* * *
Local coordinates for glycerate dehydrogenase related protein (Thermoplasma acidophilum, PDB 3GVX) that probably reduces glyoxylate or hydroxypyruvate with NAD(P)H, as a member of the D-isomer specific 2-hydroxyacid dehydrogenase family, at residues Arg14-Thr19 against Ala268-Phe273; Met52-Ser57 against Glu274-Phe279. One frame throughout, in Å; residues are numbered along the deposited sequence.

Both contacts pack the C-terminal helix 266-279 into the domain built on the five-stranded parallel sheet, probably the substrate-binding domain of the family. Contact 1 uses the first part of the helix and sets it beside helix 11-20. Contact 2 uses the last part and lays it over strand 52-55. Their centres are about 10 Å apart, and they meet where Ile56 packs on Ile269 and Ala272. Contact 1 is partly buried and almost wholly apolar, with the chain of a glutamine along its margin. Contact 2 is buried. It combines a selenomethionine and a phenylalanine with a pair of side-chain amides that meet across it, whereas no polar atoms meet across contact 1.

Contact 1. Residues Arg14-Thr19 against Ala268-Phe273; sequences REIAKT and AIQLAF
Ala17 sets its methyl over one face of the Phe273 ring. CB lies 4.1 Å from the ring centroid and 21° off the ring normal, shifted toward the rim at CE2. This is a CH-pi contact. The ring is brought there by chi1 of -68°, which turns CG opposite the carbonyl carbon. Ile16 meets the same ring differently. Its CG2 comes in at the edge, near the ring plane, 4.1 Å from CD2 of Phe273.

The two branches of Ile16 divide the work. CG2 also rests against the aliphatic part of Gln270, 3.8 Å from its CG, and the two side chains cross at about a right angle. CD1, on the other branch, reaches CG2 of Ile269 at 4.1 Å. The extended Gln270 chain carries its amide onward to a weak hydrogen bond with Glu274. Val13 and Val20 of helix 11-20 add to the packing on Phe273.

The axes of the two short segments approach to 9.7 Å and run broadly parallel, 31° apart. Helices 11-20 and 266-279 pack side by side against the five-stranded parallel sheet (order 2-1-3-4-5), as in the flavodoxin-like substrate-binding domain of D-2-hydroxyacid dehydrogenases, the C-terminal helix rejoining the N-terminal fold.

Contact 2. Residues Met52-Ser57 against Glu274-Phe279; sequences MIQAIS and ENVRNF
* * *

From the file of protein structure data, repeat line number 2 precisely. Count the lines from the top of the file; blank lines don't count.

Both contacts pack the C-terminal helix 266-279 into the domain built on the five-stranded parallel sheet, probably the substrate-binding domain of the family. Contact 1 uses the first part of the helix and sets it beside helix 11-20. Contact 2 uses the last part and lays it over strand 52-55. Their centres are about 10 Å apart, and they meet where Ile56 packs on Ile269 and Ala272. Contact 1 is partly buried and almost wholly apolar, with the chain of a glutamine along its margin. Contact 2 is buried. It combines a selenomethionine and a phenylalanine with a pair of side-chain amides that meet across it, whereas no polar atoms meet across contact 1.